The 71st Melbourne International Film Festival delivers a dizzying range of contemporary cinema, with a focus on the spectres of authoritarian repression. By Anthony Carew.
Melbourne International Film Festival 2023
A sign in Kleber Mendonça Filho’s essay movie Pictures of Ghosts – an archival love letter to the architecture and the old movie theatres of his Brazilian home town, Recife – reads: “Cinema is the greatest entertainment”. Seen in the middle of the Melbourne International Film Festival – an overwhelming showcase of the breadth and scope of contemporary film – the statement rings true. Throughout the two-and-a-half weeks and 267 films of the festival’s 71st edition, it’s easy to revel in the power of cinema.
Especially when this year’s MIFF delivers a host of 2023 highlights. There’s Justine Triet’s incisive, Palme d’Or-winning interrogation of the theatre of the courtoom, Anatomy of a Fall, and Ira Sachs’s vicious love triangle, Passages, which avoids dramatic convenience at every turn. Christian Petzold’s tragicomic Afire – a whip-smart character study of a writer with a persecution complex who is determined to not enjoy a “working” beach holiday – sits alongside Celine Song’s bittersweet evocation of lovers that never quite were, Past Lives, a perfectly pitched portrait of intersecting histories that seems destined to be one of the most-beloved films of the year.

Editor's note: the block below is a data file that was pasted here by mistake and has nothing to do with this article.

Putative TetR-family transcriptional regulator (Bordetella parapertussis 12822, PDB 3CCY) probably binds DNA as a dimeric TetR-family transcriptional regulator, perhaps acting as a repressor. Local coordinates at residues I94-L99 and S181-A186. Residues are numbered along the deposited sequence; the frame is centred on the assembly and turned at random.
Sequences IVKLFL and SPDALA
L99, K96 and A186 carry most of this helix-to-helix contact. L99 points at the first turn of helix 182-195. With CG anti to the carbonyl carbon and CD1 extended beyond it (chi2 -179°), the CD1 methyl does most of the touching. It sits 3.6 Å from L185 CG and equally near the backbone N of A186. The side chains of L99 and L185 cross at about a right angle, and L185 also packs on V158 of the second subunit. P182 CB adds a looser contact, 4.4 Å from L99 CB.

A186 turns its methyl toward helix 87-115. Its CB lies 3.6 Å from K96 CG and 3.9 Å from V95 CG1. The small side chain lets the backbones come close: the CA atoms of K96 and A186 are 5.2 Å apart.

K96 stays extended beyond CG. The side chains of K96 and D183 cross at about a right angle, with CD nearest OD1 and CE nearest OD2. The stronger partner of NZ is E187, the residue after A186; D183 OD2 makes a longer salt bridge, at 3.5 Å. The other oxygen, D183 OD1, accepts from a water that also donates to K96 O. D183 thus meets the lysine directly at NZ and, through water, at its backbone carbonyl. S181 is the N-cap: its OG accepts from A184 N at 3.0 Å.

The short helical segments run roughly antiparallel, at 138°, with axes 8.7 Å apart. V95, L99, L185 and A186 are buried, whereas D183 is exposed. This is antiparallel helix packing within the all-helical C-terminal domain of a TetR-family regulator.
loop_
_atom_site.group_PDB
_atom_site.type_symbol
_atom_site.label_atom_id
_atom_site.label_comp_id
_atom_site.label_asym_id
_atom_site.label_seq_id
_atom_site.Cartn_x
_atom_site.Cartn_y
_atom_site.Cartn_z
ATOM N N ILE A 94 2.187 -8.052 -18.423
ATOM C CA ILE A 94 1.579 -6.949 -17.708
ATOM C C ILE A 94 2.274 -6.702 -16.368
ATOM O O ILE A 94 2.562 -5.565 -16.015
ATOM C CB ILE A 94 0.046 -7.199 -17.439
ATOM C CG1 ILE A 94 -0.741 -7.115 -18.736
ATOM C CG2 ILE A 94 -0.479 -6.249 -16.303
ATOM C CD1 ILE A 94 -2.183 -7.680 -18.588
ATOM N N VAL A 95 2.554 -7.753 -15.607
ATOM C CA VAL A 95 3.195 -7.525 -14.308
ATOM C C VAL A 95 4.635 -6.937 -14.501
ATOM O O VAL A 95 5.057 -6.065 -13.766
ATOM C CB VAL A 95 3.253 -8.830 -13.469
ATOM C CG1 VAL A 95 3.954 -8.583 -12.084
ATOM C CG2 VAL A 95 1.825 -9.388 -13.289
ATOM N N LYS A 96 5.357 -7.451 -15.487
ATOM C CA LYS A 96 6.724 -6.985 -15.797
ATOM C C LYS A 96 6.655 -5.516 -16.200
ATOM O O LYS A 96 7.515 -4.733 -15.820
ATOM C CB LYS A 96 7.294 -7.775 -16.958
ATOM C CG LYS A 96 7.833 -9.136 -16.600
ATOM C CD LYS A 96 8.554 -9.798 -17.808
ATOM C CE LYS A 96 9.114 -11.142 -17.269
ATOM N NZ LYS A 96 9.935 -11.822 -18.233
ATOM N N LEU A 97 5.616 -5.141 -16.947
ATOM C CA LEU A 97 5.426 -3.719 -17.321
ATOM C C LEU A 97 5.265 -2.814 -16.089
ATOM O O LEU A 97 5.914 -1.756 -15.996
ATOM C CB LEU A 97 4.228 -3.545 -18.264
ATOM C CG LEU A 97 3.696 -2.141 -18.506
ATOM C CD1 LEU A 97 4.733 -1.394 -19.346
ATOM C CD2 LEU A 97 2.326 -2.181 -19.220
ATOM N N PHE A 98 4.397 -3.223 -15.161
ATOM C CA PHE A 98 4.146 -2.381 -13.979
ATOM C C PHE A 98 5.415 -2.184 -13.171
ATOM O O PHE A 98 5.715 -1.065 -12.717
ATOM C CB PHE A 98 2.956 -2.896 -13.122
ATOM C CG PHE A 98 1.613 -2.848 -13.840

From time-bending adolescent anime screened for schoolkids (The Tunnel to Summer, the Exit of Goodbyes) and documentaries about right-wing scumbags where the director nearly dies halfway through (A Storm Foretold), to short films projected on the planetarium ceiling, varied retrospectives (Hou Hsiao-hsien’s Millennium Mambo is a personal love), extended reality (XR) works, panel discussions and even paired dinners, the festival has a lot on its plate.